- Additional Immunities: None.
- Resistances: Cold 20, fire 20.
- Other Special Qualities: Powerful devils have an innate power to warp and mold soul shells, usually into shapes that are inherently painful and degrading.
Particularly vile petitioners become lemures. Only the most evil of mortals can achieve status as lemures, and they usually end up here regardless of the deity they worshiped in life. Lemures, of course, are despised by all other devils, and they serve the most base duties in any devilish group they are part of. In any initial Blood War confrontation, the lemures are the shock troops that draw the enemy's fire. Lemures appear as revolting blobs of molten flesh, with vaguely humanoid torsos and heads. Hints of the petitioner's former mortal features are visible when they are not too twisted by anguish. Lemures are mindless, though they are sensitive to telepathic messages from other devils and obey their mental commands, doing the bidding of the strongest devil in the closest proximity. Lemures have the following special petitioner qualities:
- Additional Immunities: Fire, poison.
- Resistances: Cold 20, acid 20.
- Other Special Qualities: Mindless, damage reduction 5/silver, spell resistance 5, no planar commitment.
- Mindless (Ex): Lemures are immune to all mindinfluencing effects, and unless commanded, act as if feebleminded.
- No planar Commitment (Ex): Unlike most other petitioners, lemures can leave their home plane.
Movement and Combat
Movement in the Nine Hells is much like movement on the Material Plane. Even moving between layers is fairly straightforward. The connecting points between two layers are always found at the lowest point of the higher layer and at the highest point on the next layer down. If there is a mountain, hellish fortress spire, or other high structure along the ledge on the lower layer, then the traveler can climb down. Otherwise, simply stepping off the lowest, ledge-like projection on the upper layer sends a traveler plummeting into the lower layer. The distance fallen is subjective, but seems to be at least a half-mile. Creatures without some way to slow their fall take 20d6 points of damage when they impact the lower layer.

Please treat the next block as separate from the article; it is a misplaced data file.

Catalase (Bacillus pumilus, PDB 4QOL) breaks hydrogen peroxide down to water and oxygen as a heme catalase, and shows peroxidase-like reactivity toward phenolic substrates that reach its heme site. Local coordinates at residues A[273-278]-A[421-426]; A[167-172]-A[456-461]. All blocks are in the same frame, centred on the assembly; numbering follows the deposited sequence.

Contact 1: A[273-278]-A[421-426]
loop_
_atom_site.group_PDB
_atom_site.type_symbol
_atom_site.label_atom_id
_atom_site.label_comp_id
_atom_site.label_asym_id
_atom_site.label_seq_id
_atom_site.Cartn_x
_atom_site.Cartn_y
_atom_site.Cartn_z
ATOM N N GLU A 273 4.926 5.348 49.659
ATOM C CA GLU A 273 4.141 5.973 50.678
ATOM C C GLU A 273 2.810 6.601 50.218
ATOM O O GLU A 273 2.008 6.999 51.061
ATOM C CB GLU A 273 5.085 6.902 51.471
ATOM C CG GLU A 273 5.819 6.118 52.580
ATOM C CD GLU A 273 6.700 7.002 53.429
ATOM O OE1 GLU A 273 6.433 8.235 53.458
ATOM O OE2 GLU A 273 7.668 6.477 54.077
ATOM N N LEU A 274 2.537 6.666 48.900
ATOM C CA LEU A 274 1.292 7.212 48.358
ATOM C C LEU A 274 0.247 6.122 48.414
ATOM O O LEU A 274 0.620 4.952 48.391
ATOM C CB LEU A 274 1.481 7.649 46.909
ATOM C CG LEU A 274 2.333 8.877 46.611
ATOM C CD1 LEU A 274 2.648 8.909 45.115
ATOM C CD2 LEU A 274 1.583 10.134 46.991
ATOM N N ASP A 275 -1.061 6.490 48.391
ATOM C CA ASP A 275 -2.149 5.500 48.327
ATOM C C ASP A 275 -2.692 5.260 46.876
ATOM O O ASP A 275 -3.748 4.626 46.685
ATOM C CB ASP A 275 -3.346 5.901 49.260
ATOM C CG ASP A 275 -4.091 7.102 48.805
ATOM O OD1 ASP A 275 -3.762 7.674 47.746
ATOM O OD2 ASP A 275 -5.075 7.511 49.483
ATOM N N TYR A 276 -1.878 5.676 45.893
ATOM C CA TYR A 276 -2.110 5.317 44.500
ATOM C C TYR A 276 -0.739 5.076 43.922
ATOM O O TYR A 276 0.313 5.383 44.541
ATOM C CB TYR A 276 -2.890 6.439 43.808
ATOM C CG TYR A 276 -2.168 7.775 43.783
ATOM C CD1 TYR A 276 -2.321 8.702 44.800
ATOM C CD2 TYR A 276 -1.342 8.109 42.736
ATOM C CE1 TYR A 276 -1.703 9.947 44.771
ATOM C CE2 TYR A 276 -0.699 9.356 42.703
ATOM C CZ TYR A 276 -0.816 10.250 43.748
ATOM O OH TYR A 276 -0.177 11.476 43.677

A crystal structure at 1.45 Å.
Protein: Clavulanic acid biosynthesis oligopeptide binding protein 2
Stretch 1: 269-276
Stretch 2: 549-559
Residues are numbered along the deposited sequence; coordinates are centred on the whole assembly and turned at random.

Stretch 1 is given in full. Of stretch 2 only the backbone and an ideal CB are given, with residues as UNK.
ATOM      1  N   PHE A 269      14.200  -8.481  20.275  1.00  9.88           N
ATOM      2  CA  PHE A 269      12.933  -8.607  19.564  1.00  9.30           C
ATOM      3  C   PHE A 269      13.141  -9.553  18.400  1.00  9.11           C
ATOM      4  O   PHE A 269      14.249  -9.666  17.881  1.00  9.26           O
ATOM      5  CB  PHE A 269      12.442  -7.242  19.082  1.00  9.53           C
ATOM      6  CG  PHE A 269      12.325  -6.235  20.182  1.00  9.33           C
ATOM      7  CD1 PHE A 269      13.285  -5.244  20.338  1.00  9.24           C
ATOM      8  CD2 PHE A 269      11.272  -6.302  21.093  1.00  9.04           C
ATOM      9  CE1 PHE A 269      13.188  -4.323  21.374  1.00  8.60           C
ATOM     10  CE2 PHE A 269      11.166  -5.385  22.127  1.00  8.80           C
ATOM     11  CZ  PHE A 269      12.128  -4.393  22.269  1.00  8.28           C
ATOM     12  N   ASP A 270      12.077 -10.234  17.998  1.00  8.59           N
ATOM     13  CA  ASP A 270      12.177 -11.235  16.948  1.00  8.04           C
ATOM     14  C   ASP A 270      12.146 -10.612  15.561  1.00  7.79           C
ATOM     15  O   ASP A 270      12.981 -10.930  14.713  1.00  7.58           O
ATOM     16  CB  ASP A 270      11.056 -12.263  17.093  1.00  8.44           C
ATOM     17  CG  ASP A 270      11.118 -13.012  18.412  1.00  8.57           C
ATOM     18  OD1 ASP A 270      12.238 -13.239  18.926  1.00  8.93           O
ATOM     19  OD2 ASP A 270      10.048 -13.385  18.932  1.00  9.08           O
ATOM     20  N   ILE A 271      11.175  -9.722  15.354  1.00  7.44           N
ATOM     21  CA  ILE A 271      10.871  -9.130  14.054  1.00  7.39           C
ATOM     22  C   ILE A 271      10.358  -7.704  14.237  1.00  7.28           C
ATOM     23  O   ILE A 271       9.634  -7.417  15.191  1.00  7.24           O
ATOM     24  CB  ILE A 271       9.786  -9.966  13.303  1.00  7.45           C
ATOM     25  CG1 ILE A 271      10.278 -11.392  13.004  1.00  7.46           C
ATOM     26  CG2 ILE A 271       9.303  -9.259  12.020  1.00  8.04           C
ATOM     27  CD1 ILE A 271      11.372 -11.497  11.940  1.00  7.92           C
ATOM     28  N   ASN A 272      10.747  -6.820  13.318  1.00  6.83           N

The layers of Baator are nine, and each layer has its own ruler. All other rulers answer to the lowest, Asmodeus, in the Pit. Each of the nine layers has its own unique environment, but they're all inhospitable and possibly outright deadly. Travelers to the Nine Hells had best know how to get back out, lest they are waylaid by a devilish press gang bound for the Blood War. But even a small chance of survival in battle would be preferable to enslavement in the Nine Hells for eternity. The politics of the Nine Hells have rocked back and forth over the millennia, often accomplished by artful rhetoric or subtle poison, but sometimes accomplished by outright conflict involving armies of devils warring against each other. The city of Dis on the second layer has withstood siege more than once at the hands of aggressive devils. However, in all the time that Asmodeus has ruled from below, no revolt has ever succeeded in replacing the lord of the ninth layer with a different devil, despite a ploy designed by Asmodeus that once allowed his rivals to think he had been dethroned. Though the Nine Hells is governed by devils, some sages believe that the devils commandeered the Nine Hells from a far older, stranger race now simply called ancient baatorians. It's possible that remnants of this mysterious race still inhabit isolated portions of the Nine Hells.
The Three Rules of Hell
There are three basic rules for travelling through Baator that apply to all nine layers. Echoing the Rule of Threes, these laws are as follows:
- Rule #1. DON'T. If a berk simply has to go there, refer to rule 2.
- Rule #2. Hire a guide rumoured to be trustworthy who also knows his way around the Nine Layers, or just the one layer the traveller's business is on. Note that finding a reliable guide is a herculean task in itself.
- Rule #3. Get out as quickly as possible, and don't stop to talk to the natives.
Anyone violating these rules deserves whatever he or she gets. Baator's not a friendly place, and though its denizens might act nice at first, they're natives of the plane of law and evil for a reason. If business is really that pressing, a body is best advised to bring quick wits, a ready blade, and a mind brimming with spells.